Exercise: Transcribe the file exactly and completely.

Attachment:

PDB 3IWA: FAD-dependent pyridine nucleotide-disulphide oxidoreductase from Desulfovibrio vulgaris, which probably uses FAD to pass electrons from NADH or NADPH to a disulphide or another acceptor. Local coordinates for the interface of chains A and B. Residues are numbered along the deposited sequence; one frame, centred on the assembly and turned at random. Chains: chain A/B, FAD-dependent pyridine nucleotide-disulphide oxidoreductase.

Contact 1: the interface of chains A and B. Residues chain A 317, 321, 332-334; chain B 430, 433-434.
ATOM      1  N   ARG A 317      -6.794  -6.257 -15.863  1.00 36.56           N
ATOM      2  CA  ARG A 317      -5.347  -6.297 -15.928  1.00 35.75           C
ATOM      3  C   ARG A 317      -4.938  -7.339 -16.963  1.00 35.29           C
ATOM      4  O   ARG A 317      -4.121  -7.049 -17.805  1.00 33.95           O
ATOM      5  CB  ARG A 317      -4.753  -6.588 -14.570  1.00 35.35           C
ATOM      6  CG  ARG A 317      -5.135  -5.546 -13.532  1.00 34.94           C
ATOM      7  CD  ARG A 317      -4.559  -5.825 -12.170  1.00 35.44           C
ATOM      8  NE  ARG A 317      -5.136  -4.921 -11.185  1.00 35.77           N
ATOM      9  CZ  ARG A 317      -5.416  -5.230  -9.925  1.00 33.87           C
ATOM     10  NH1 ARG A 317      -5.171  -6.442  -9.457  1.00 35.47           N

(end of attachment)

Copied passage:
PDB 3IWA: FAD-dependent pyridine nucleotide-disulphide oxidoreductase from Desulfovibrio vulgaris, which probably uses FAD to pass electrons from NADH or NADPH to a disulphide or another acceptor. Local coordinates for the interface of chains A and B. Residues are numbered along the deposited sequence; one frame, centred on the assembly and turned at random. Chains: chain A/B, FAD-dependent pyridine nucleotide-disulphide oxidoreductase.

Contact 1: the interface of chains A and B. Residues chain A 317, 321, 332-334; chain B 430, 433-434.
ATOM      1  N   ARG A 317      -6.794  -6.257 -15.863  1.00 36.56           N
ATOM      2  CA  ARG A 317      -5.347  -6.297 -15.928  1.00 35.75           C
ATOM      3  C   ARG A 317      -4.938  -7.339 -16.963  1.00 35.29           C
ATOM      4  O   ARG A 317      -4.121  -7.049 -17.805  1.00 33.95           O
ATOM      5  CB  ARG A 317      -4.753  -6.588 -14.570  1.00 35.35           C
ATOM      6  CG  ARG A 317      -5.135  -5.546 -13.532  1.00 34.94           C
ATOM      7  CD  ARG A 317      -4.559  -5.825 -12.170  1.00 35.44           C
ATOM      8  NE  ARG A 317      -5.136  -4.921 -11.185  1.00 35.77           N
ATOM      9  CZ  ARG A 317      -5.416  -5.230  -9.925  1.00 33.87           C
ATOM     10  NH1 ARG A 317      -5.171  -6.442  -9.457  1.00 35.47           N